By causing us to demonize people who should never be demonized. People whose only sin is to be innocently unaware that a particular subculture within America has changed its rules are found to be offensive, and we in this industry immediately despise them. I cannot tell you how many times I have been at a seminar, and the person speaking will be talking about an experience with a manager at a business or some other similar situation, and the speaker will put their hands on their hips, look at the audience and say with disgust, "And do you know what the manager said? She said, 'Handicapped people often make great employees." And the crowd will gasp at the word "handicapped." They will shake their heads, and throw their hands into the air, crying out to God at this offense, deemed to be merely half an inch shy of out-and-out genocide at people with disabilities. They are completely offended, not knowing that context often was meant to be a compliment and no offense was ever intended. Napolean Bonaparte once said, "never ascribe to malice that which can adequately be explained by incompetence." And so it is here.
I know a 75 year old man who lives in my hometown but was a farmer in South Dakota most of his life. He still uses the phrase "retarded." And I fear I'm about the only one in this industry not offended by that word when he says it. Why? Because I know he doesn't mean anything by it. Again, he's a 75 year old farmer from South Dakota. In his day, "retarded" was the word. It wasn't offensive, it was the word of choice just as "person with a disability" is today. And he has no idea that his word is now offensive. But he's a good guy. I know him well, and he's a very gentle, compassionate, old man. I get a number of leads from him. He'll say things like, "You know, I talked to ol' Jim at the hardware store today about having a retarded person come work for him. He said you could talk to him a little bit about it if you want." Here's a man doing my work for me, opening up doors for our clients because he cares. But most social workers would dismiss him and find him offensive because he has no idea the rules have changed around him in regards to his vocabulary.
And that's the danger of people first language: changing the rules arbitrarily on a whim only leads others to fail by lack of knowledge that the rules had changed. And isn't there a horrible, awful irony in that? Isn't the very point of people first language to try and get people to not be judgmental when they meet a person with a disability, rather than taking the time to get to know the person? And yet, when a person doesn't get the language exactly right, aren't they judged by social workers and dismissed immediately in exactly the manner people first language is trying to avoid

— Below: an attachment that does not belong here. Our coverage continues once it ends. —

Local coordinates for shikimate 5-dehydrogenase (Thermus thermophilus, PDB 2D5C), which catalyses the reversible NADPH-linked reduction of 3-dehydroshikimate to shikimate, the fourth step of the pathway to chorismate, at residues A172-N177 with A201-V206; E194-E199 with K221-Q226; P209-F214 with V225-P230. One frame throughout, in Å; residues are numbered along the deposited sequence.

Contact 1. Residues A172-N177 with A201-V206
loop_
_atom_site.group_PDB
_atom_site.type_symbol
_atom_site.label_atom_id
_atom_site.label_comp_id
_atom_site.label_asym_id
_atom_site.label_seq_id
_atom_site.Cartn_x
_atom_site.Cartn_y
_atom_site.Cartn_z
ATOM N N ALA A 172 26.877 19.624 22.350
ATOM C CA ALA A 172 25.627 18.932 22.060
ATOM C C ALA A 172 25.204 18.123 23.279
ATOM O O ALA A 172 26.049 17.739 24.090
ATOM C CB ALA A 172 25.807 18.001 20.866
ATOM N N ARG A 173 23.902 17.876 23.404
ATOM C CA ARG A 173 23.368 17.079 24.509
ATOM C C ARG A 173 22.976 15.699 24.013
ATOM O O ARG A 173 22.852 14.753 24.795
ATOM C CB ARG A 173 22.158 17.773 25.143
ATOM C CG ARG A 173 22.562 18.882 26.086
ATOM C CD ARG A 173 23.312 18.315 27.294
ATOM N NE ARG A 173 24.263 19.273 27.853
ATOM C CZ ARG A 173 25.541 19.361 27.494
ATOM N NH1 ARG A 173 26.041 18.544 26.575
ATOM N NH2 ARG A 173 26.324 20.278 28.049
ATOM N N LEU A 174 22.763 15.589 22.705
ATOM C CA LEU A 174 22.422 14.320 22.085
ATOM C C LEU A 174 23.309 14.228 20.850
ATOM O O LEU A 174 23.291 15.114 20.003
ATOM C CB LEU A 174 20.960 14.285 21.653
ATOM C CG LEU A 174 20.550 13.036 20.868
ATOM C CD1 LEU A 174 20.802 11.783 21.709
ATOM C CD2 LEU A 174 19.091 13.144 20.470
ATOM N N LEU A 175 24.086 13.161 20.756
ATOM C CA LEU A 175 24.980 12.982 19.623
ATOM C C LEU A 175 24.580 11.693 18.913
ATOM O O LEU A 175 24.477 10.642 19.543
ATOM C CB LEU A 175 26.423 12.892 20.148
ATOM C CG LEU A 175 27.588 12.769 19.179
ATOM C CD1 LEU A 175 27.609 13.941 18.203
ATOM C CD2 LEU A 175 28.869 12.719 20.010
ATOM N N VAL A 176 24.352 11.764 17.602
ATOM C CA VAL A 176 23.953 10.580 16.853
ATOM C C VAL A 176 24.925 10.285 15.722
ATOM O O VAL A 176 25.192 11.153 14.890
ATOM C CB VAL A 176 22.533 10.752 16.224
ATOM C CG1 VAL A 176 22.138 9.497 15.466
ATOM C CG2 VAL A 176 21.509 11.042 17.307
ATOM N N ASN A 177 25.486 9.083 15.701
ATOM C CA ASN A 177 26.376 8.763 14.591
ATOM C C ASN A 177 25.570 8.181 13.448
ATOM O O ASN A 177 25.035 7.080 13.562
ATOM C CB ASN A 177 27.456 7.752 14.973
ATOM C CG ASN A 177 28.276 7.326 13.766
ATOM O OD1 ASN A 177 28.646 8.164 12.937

My point in all of this writing is to say that there is no doubt your heart is pure in pushing people first language. There is no doubt you have the best intentions. There is no doubt you are earnestly seeking to create a better world for people with disabilities. But I'm not sure this is the way. Life is about opportunity costs: every moment you spend pursuing A is time not spent pursing B or C or D. So we need to always weigh our actions by other things we could be pursuing, not simply what we are pursuing in and of itself. And my argument is that there are far better pursuits that would help people with disabilities. Change comes about through contact, through relationships, through understanding that comes from experience. That is what changes the world, changes hearts, and changes minds. Not through mechanical means like attempting to alter semantics. If you want to change the world for people with disabilities, seek integration, seek relationship building. That's a far better use of time and resources than an Orwellian idea that leads to the demonizing of people who may otherwise have been viewed as friends and allies.
Seek to build relationships instead.